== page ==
I still recommend it, because it’s a fun little game with puzzle design unlike anything I’ve ever played.  And hey, I’ve now found two original PlayStation Mobile games that are priced to afford and worth your time to play.  It’s a step in the right direction.  I do wish developers would be smarter about how they market their games.  That overhead airplane fighter game thing above, Blue Skies.  For all I know, it might be a good game.  It looks like it’s based on some classic games that a lot of people would be interested in.  You know, the type of games you can routinely buy on platforms like PSN, XBLA, and Virtual Console for under $7?  This is one of those “what were they thinking?” moments.  Without the benefit of demos (and hell, most PSM games don’t even bother with trailers on YouTube), all PSM games are a risk to consumers.  How many people will take a $7 for one game risk when the same $7 can net them multiple games, some of which they’re bound to like.  I got two pretty decent games in Super Skull Smash GO! and Life of Pixel for $5.28.  That’s $1.71 less than the risk of buying Blue Skies and hating it.  Fuck that.  That kind of money buys a lot of gumballs.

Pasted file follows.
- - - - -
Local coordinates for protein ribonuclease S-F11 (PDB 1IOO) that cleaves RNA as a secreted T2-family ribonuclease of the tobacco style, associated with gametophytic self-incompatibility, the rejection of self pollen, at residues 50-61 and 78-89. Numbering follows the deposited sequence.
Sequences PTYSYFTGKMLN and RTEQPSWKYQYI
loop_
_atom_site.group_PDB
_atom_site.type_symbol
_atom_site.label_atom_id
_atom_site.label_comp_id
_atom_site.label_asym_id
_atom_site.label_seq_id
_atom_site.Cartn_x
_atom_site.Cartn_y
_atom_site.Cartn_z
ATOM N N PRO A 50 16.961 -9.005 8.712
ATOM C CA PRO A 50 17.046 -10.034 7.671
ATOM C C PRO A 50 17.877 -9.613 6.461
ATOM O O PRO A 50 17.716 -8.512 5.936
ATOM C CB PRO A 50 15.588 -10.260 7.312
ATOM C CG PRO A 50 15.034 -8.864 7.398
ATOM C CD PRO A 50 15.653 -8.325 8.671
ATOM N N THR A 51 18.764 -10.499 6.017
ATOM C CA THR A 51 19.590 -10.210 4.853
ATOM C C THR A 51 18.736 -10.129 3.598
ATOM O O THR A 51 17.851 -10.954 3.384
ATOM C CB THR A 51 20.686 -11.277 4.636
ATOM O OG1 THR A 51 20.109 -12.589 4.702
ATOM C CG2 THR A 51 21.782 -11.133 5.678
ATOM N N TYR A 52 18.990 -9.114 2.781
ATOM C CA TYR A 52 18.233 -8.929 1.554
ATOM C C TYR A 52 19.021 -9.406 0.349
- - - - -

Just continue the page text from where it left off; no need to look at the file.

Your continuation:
Super Skull Smash GO! and Life of Pixel are Chick Approved

IGC_Approved

Life of Pixel

Update: Life of Pixel received a Second Chance with the Chick and is now Chick ApprovedClick here for the updated review

Indie gaming fans keep asking me to look outside of Xbox Live Indie Games for material to do my reviews on.  However, my loyalty remains with XBLIG, so I only hit up other platforms when I’m suffering from complete and total burnout of XBLIG due to the endless mountain of shit that populates the platform.  That’s the only time I look elsewhere.

So um..

Let’s see what’s on PlayStation Mobile this week, shall we?  What have we here?  A Super Meat Boy-esq punisher with the hook being you’re a pixel who journeys through gaming history?  Interesting.  Of course, I’ve already played a game where you journey through game history, and if that one had been any bigger a disaster they would have to scrub the Titanic from history books just to make room for it.  However, as a concept, a stroll through gaming history is not only sound, but enticing.  That’s why I chose to pick up Life of Pixel, even though it’s one of those godforsaken punishers.